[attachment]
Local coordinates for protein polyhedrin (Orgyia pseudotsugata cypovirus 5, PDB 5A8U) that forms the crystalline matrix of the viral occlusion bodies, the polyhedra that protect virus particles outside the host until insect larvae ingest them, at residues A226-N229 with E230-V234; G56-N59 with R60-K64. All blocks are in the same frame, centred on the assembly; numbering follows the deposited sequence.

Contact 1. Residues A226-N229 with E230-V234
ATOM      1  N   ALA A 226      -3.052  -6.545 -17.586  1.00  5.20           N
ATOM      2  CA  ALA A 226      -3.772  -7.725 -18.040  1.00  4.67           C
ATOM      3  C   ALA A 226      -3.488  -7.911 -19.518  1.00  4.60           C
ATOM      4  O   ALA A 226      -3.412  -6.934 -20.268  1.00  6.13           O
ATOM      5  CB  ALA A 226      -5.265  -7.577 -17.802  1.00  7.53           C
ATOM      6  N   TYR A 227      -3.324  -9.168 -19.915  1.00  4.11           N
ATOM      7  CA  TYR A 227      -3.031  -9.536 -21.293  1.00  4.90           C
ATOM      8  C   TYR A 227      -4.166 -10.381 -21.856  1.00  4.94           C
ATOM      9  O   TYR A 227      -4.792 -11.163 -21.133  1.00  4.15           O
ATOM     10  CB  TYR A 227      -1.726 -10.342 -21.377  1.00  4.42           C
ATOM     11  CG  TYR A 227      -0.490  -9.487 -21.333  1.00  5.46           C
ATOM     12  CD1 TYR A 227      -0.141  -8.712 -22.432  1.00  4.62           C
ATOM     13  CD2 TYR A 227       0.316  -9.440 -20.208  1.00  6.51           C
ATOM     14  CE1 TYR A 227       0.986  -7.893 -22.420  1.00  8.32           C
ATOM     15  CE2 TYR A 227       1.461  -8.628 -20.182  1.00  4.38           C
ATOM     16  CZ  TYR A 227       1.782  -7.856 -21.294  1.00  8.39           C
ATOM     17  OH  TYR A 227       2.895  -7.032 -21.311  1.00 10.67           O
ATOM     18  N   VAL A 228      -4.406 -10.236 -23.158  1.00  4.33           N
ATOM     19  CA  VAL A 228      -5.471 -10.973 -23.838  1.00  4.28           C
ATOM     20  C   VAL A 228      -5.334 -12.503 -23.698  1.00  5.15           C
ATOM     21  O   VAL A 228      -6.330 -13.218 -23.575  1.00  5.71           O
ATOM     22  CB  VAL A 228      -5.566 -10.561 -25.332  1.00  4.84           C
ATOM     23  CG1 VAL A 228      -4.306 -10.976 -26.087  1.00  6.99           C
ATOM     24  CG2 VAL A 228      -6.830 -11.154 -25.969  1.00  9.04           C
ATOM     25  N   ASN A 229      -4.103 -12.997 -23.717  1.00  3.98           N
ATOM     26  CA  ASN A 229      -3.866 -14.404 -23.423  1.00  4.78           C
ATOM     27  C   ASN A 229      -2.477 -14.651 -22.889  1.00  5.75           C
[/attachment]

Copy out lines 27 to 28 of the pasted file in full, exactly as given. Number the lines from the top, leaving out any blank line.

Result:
ATOM     25  N   ASN A 229      -4.103 -12.997 -23.717  1.00  3.98           N
ATOM     26  CA  ASN A 229      -3.866 -14.404 -23.423  1.00  4.78           C